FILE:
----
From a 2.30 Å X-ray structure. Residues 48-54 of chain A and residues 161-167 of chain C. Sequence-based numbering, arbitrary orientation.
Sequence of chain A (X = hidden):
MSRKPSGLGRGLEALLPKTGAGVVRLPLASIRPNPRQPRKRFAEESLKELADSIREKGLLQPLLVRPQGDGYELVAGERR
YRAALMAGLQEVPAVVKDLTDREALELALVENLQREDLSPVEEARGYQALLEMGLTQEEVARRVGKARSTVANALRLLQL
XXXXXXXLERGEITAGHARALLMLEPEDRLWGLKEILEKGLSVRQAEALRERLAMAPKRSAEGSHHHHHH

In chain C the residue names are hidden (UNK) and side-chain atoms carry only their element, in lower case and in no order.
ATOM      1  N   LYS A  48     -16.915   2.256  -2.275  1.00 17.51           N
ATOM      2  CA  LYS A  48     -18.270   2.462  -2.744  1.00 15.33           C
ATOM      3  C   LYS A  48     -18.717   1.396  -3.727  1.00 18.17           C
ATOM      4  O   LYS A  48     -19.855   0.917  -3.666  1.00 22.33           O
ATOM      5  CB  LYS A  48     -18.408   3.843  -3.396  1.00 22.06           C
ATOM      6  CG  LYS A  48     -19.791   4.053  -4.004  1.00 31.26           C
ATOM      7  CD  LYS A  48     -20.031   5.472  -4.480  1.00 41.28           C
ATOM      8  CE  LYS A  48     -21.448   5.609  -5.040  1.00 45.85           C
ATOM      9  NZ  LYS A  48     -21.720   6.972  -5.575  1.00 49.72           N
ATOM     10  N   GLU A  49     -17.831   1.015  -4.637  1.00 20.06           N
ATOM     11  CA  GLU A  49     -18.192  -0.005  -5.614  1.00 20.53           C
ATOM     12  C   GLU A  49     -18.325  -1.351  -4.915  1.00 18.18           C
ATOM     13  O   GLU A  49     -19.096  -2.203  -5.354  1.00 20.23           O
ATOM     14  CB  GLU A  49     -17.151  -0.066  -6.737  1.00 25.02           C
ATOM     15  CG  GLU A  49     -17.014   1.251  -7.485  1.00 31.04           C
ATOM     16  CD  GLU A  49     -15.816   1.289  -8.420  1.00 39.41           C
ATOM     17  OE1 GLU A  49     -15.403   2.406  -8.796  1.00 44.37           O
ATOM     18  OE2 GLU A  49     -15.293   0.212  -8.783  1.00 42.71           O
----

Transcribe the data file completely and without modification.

From a 2.30 Å X-ray structure. Residues 48-54 of chain A and residues 161-167 of chain C. Sequence-based numbering, arbitrary orientation.
Sequence of chain A (X = hidden):
MSRKPSGLGRGLEALLPKTGAGVVRLPLASIRPNPRQPRKRFAEESLKELADSIREKGLLQPLLVRPQGDGYELVAGERR
YRAALMAGLQEVPAVVKDLTDREALELALVENLQREDLSPVEEARGYQALLEMGLTQEEVARRVGKARSTVANALRLLQL
XXXXXXXLERGEITAGHARALLMLEPEDRLWGLKEILEKGLSVRQAEALRERLAMAPKRSAEGSHHHHHH

In chain C the residue names are hidden (UNK) and side-chain atoms carry only their element, in lower case and in no order.
ATOM      1  N   LYS A  48     -16.915   2.256  -2.275  1.00 17.51           N
ATOM      2  CA  LYS A  48     -18.270   2.462  -2.744  1.00 15.33           C
ATOM      3  C   LYS A  48     -18.717   1.396  -3.727  1.00 18.17           C
ATOM      4  O   LYS A  48     -19.855   0.917  -3.666  1.00 22.33           O
ATOM      5  CB  LYS A  48     -18.408   3.843  -3.396  1.00 22.06           C
ATOM      6  CG  LYS A  48     -19.791   4.053  -4.004  1.00 31.26           C
ATOM      7  CD  LYS A  48     -20.031   5.472  -4.480  1.00 41.28           C
ATOM      8  CE  LYS A  48     -21.448   5.609  -5.040  1.00 45.85           C
ATOM      9  NZ  LYS A  48     -21.720   6.972  -5.575  1.00 49.72           N
ATOM     10  N   GLU A  49     -17.831   1.015  -4.637  1.00 20.06           N
ATOM     11  CA  GLU A  49     -18.192  -0.005  -5.614  1.00 20.53           C
ATOM     12  C   GLU A  49     -18.325  -1.351  -4.915  1.00 18.18           C
ATOM     13  O   GLU A  49     -19.096  -2.203  -5.354  1.00 20.23           O
ATOM     14  CB  GLU A  49     -17.151  -0.066  -6.737  1.00 25.02           C
ATOM     15  CG  GLU A  49     -17.014   1.251  -7.485  1.00 31.04           C
ATOM     16  CD  GLU A  49     -15.816   1.289  -8.420  1.00 39.41           C
ATOM     17  OE1 GLU A  49     -15.403   2.406  -8.796  1.00 44.37           O
ATOM     18  OE2 GLU A  49     -15.293   0.212  -8.783  1.00 42.71           O